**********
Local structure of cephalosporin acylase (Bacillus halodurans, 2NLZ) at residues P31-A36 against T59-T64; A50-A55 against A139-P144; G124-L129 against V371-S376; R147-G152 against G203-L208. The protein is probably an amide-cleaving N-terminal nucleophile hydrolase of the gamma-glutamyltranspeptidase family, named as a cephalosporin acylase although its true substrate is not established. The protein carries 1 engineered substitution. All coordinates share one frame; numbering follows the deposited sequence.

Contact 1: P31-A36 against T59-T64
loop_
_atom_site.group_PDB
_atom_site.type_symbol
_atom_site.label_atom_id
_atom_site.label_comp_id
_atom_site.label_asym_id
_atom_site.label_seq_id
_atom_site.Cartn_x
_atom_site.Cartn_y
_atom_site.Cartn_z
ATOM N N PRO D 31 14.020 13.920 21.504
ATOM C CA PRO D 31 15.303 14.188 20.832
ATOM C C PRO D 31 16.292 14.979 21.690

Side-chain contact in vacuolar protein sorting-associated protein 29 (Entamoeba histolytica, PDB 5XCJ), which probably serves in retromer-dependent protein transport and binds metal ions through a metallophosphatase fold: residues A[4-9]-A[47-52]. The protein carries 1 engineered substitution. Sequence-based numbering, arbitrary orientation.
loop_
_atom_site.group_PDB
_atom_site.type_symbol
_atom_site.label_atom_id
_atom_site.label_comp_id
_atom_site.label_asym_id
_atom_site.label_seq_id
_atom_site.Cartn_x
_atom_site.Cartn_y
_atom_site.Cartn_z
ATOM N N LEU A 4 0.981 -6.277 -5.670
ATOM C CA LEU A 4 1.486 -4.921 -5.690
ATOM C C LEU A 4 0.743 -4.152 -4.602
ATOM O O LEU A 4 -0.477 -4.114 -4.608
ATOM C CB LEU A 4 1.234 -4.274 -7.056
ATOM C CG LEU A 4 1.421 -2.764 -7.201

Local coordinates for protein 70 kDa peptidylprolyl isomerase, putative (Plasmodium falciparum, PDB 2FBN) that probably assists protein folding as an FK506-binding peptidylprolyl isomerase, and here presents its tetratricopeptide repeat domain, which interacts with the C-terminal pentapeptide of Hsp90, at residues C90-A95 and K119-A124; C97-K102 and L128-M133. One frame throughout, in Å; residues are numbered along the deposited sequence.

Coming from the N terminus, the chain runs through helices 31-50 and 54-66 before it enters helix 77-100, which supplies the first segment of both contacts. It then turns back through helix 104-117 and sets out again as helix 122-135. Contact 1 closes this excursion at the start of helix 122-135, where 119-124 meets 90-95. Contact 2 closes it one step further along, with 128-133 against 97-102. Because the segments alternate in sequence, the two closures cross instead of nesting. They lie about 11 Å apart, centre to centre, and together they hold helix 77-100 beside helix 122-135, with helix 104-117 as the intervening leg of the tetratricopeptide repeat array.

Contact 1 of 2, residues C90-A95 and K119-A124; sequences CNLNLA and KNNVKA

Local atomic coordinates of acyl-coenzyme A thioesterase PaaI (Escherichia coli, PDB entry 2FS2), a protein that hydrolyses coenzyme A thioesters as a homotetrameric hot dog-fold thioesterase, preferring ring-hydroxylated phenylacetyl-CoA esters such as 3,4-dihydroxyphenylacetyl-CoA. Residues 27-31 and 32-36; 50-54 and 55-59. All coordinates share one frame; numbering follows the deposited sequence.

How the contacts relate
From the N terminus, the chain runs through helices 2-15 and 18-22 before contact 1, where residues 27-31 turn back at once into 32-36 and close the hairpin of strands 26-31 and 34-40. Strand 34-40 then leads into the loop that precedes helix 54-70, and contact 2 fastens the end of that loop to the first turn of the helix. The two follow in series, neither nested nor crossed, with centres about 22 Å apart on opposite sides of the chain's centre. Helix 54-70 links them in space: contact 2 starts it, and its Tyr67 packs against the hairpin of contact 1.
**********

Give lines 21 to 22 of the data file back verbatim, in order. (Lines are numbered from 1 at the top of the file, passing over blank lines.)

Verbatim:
_atom_site.label_comp_id
_atom_site.label_asym_id